/ Hey KTT.......

This topic has been archived, and won't accept reply postings.
David Hooper - on 22 May 2012
The mods have pulled your interesting druggist thread....dunno why....It was a good thread.....hope it was nothing I said,unless swivelling Sam complained.....
Milesy - on 22 May 2012
In reply to David Hooper:

It was still worthy of debate I think.
David Hooper - on 22 May 2012
In reply to Milesy: i know annoying isn't it.overly harsh moderation of an intelligent thread......for what purpose
simon c on 22 May 2012
In reply to David Hooper:

harking back to opiate pain relief and your points on effects can you not go on the slow release patches? we (nurse) use these a lot and seem to work well with people with less of the problems that are generally associated with traditional opiate treatment. sorry for interruption but thread gone.
David Hooper - on 22 May 2012
In reply to simon c: thanks Simon,but I have a plan and the support that will work for me ;o)
simon c on 22 May 2012
In reply to David Hooper: no worries and good to hear, sometimes difficult to know how much support and guidance people get with pain management as its so variable :-)
Morgan Woods - on 23 May 2012
In reply to David Hooper:

I didn't catch it but seems a bit odd. On the same subject....i've always thought trying to eradicate opium in Afghanistan is a pointless exercise but hadn't realised there is a massive shortage of opiate based pain killers in the west:

Why, then, was another avenue not explored? Nearly eight years ago, an international think tank, the Senlis Council, proposed an alternative approach: the West should buy the crop. Afghanistan’s poppy farmers would be licensed to produce opium for palliative medicines. There is a world shortage of pain-killing drugs, chiefly morphine and codeine, so why not put the poppy production on a legitimate basis?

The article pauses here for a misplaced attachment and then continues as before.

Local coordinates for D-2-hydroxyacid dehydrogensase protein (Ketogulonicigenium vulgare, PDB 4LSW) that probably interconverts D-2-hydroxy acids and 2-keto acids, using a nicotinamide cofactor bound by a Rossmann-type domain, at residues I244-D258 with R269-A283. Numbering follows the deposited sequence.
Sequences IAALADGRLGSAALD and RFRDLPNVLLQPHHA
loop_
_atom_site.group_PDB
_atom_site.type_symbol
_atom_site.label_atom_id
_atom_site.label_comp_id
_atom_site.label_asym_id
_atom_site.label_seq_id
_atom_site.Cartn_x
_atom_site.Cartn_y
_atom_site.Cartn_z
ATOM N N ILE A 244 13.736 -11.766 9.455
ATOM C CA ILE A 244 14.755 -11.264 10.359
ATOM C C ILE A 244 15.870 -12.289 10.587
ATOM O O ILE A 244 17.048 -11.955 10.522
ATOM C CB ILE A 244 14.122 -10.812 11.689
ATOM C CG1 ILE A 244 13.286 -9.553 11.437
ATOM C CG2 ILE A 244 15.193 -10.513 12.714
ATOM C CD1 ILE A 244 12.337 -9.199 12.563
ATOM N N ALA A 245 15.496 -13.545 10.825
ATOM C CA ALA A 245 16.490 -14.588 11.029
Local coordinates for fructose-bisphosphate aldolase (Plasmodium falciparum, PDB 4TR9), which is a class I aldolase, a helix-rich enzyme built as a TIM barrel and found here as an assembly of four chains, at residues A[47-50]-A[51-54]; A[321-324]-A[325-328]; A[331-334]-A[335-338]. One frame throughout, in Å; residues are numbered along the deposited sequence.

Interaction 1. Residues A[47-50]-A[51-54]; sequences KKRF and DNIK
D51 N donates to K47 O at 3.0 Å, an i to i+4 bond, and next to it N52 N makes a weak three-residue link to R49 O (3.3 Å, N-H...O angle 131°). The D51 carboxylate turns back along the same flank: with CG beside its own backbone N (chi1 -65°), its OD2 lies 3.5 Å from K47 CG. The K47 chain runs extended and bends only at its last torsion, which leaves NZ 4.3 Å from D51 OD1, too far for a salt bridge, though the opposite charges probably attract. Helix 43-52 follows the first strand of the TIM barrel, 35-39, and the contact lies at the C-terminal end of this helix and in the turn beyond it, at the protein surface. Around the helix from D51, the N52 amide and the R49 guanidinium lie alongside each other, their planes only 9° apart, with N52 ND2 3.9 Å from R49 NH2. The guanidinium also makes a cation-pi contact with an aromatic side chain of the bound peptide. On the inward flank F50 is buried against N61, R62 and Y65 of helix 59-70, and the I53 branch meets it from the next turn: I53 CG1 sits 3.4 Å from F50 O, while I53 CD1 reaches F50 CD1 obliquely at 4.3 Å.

At present, opium poppies come mainly from India, where 130,000 accredited farmers raise crops under strict controls. Some are even grown here in the UK, their striking lilac colours visible in the fields of Hampshire, Oxfordshire and Herefordshire. The opium is then processed into pain-killers. The World Health Organisation (WHO) says a handful of Western industrialised countries consume three quarters of available opium-based medicines and even they do not have enough to meet demand, especially with an ageing population. The WHO estimates that about 83 per cent of the world’s population have “low to nonexistent access” to palliative drugs. Needless to say, Afghanistan is one of many developing countries that has little or no access to these medications.
To many looking in from the outside, putting production on a legitimate footing seemed eminently sensible and yet it was peremptorily dismissed by Nato governments. The International Narcotics Control Board, a UN agency, called it “simplistic” and said it “does not take into account the complex situation in the country”. This scepticism might have been well-founded if the UN had come up with a better idea. But it clearly didn’t.

http://www.telegraph.co.uk/news/worldnews/asia/afghanistan/9279920/How-did-we-allow-this-killer-trad...
David Hooper - on 23 May 2012
In reply to Morgan Woods: yes I believe it is very cost effective as well,sound 10p a tab.

We were watching a shocking news article last night where docs/organisations are failing to administer adequate pain relief to terminal patients cos the docs were scared thhey might become addicts.one poor old man was riddled with lung cancer and before he got opiate his pain on 1-10 was easy beyond 10 (his) words. Now he is on opiates,he is comfortable,lucid,painfree and dignified.